Deming and the Strategic Nature of Security

By Mike Rothman

FierceCIO’s Derek Slater offers an interesting perspective on why W. Edwards Deming hates your approach to IT security. I was educated as an industrial engineer, so we had to study Deming left, right, and center in school. Of course when I graduated and went into programming, nobody realized that Deming’s concepts also apply to software development. But that’s another story for another Six Sigma.

Derek’s point is that as long as security is treated as a tactical, reactive, part of the organization… it’s doomed to fail.

The most common approach is that IT security is regarded as a tactical discipline. The IT security director is part of the IT department, reports to the CIO (or lower), and manages his or her work based on a set of tactical metrics–many of which are merely forms of counting: We blocked this number of web-based attacks and this other number of malware attachments.

This approach is purely reactive and therefore doomed to fail.

The late business management guru W. Edwards Deming said this about reactive management–that it’s not rational: “Rational behavior requires theory. Reactive behavior requires only reflex action.”

He also said this about counting: “It is easy to count. Counts relieve management of the necessity to contrive a measure with meaning.”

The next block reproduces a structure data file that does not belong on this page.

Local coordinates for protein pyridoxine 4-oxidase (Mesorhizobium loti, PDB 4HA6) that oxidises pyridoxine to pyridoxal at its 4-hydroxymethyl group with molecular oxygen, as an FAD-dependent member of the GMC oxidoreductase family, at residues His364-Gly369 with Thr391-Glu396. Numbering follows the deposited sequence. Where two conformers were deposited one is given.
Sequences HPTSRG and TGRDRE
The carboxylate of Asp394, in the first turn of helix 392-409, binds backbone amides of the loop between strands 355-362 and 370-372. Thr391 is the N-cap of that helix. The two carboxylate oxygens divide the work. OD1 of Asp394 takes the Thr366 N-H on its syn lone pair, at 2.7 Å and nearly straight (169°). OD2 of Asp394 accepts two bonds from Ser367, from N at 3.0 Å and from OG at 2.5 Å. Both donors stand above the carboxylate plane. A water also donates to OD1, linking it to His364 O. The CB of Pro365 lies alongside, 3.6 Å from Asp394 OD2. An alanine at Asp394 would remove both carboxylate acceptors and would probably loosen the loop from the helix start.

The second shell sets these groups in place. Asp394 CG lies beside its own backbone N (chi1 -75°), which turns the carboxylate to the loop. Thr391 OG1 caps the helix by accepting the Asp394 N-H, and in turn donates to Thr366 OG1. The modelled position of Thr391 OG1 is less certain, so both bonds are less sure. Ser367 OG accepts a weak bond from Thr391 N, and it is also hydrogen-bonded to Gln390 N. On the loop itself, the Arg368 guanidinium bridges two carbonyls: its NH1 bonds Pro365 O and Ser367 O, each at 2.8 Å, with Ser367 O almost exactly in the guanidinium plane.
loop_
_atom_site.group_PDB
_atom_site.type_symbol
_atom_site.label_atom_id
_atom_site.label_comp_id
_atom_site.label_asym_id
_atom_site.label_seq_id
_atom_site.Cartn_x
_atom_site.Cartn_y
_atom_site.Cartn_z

alt textYup. The answer is to become more strategic in the eyes of the folks who matter. You could certainly become Pragmatic as a means to do that. But Derek offers a few pointers on that front as well. First is to treat security as a risk management function. As long as you can gain consensus on how to quantify security risk, that’s a good start. Second, you had better React Faster, because you are only as good as your last response. We agree. Finally, security needs better measurement. No kidding.

There, friends, is the biggest gap in security: becoming strategic to the business. It’s measuring what we do relative to the business metrics that make an impact on the value of your company. Unfortunately there is no simple answer to the question of what matters to your business.

Photo credit: “W. Edwards Deming–statistician…saint” originally uploaded by Peter Kazanjy

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Deming’s head would explode if he had to deal with security risks. Other risks are bad, but information security is worse.

- Distributions of impacts have fat tails. Their means keep increasing and their variances get larger the more data you have. The central limit theorem doesn’t even hold.

- Information and information losses are often intangible things like intellectual property and brand “goodwill”.  Accounting rules discourage assignments of values to IP except under special circumstances like actually selling patent rights or writing off losses.

- Because malware developers and APT teams come up with new tools & techniques every day, the statistics of risk-generation processes aren’t ergodic, they’re not even stationary.  Almost all of the assumptions of six-sigma theory are violated, and the whole agenda becomes a facade.

Under these circumstances, structuring your IT environment and business functions to limit the damage from any given incident is the most important thing that you can do.  Outsourcing business functions (not infrastructure!) with strong penalties for SLA violations, nowdays to SaaS providers, adds diversity and transfers risk, which may be more than enough compensation for the loss of control that it also entails.

By Dean

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